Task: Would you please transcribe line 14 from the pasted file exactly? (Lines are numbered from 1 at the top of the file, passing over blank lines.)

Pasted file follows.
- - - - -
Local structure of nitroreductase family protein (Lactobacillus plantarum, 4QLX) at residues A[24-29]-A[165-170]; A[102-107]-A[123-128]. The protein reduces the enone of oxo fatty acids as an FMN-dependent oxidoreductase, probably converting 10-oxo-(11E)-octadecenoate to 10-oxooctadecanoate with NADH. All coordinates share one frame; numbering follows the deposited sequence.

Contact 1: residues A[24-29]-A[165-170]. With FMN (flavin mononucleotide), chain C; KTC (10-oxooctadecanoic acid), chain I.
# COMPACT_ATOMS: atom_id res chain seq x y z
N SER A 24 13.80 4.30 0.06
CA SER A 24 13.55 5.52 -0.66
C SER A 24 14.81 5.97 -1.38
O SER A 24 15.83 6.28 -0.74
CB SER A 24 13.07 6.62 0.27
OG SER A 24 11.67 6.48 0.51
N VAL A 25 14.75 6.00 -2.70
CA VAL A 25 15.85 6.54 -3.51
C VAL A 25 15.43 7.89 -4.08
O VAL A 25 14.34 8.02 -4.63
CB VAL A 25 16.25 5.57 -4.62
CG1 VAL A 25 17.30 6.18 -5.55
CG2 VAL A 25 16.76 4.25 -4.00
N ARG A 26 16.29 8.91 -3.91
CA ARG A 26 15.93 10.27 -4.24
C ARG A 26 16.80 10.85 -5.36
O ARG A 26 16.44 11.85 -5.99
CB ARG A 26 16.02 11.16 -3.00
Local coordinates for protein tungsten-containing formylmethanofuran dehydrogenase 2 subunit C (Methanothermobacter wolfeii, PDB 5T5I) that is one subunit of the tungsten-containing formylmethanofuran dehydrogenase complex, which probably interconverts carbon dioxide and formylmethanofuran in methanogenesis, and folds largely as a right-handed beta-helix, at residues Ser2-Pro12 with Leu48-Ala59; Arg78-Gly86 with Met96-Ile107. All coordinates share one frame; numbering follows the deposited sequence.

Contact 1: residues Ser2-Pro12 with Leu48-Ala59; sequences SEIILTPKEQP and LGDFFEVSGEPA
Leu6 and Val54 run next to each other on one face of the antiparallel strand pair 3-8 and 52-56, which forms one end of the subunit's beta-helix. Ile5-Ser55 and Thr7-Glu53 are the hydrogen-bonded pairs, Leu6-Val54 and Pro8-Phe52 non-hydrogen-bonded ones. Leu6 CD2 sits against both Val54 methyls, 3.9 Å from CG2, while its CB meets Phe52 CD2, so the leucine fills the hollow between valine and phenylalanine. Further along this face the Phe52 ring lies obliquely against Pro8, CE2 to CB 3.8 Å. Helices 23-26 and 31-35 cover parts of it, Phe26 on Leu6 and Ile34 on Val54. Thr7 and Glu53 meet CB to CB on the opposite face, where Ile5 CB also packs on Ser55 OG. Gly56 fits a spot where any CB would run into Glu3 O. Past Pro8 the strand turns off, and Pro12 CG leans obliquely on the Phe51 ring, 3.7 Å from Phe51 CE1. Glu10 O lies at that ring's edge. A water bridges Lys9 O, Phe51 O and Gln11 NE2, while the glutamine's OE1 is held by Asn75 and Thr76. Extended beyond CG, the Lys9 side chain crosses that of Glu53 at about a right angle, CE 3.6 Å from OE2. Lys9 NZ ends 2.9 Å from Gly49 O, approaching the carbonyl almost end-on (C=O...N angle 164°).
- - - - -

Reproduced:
CB VAL A 25 16.25 5.57 -4.62